He scheduled us in. He drilled and hit each spot predicted. At 100 feet we had enough water for just us, but the driller had mentioned the white sand aquifer had pristine water – I wanted it. We hit a grand gush at 140 feet, the beautiful silvery-white sand. I have the best water ever, never treated, I could bottle it, 20 years and still going strong – aside from the occasional chunk of mud.
There’s a shady spot behind the cabin garage where rain drips off of the gutterless roof. After about 15 years of mowing the area occasionally, I decided to try ferns. I collected three different kinds from around my woodland. Insufficient.
TN Online Plant Nursery is a place that sells to the big stores that have nursery departments, like Lowes or Home Depot. I got their fern variety package that included a lace fern, a deer and an ostrich fern that’s supposed to get several feet tall. I also bought a few sets of five native wildflowers to put with them.
They were all doing pretty good until one Saturday I went around to check on them and the dogs had ripped a path through them and the cats had started treating the bricked enclosure as a fancy litterbox. I blocked off the ends to impede transit and replanted the uprooted plants. Then we had a hard winter with late freezes.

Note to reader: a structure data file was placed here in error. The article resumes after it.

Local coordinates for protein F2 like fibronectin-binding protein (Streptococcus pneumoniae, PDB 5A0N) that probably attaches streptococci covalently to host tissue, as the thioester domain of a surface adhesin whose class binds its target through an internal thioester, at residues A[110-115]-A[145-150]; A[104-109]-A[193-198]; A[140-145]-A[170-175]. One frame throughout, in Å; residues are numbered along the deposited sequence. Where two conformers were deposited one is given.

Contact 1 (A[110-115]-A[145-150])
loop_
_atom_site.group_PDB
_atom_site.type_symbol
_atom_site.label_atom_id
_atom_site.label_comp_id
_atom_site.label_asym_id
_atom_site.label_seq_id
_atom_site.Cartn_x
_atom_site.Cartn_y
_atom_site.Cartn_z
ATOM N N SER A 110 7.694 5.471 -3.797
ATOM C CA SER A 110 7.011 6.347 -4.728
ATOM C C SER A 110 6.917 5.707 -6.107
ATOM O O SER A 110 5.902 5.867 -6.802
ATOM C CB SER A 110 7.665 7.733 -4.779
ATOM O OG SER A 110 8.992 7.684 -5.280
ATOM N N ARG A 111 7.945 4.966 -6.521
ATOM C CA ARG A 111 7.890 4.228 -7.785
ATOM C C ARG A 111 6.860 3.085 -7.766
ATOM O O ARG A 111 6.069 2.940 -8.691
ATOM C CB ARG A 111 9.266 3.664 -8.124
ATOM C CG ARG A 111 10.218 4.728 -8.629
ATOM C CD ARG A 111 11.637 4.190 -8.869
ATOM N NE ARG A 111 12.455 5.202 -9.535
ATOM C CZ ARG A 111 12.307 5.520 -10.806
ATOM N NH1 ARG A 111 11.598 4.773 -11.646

Here is the best corner at the end of summer with the majority of what I have left after one full year. The hearty will survive! Now that I have it properly protected, I could always make another order…
The water directly from the well is clear as of Monday morning. I haven’t had it tested or anything to verify it, but clear has been very good in the past. Having it clear up reinforces my belief that a mud chunk landed in there after the inundation of rain we had a couple months ago.
The great thing is that I prefer to use the cold straight from the well to brew! I heat a few gallons in a stock pot to melt the malt and mix the wort. Instead of needing to chill the wort before pitching the yeast, the well water comes from deep underground and is plenty cold to get the fermenting bucket to the right temperature. Packed water is just not the same
Gosh, I want to get started right now, phooey. I used to be able to come home after work and get all kinds of things done. I’m not willing to invest in a three hour round trip tonight. So, Friday night the Munton’s Porter and probably the Munton’s Bitter will become my first straight-from-the-well ferments of the year…oh boy!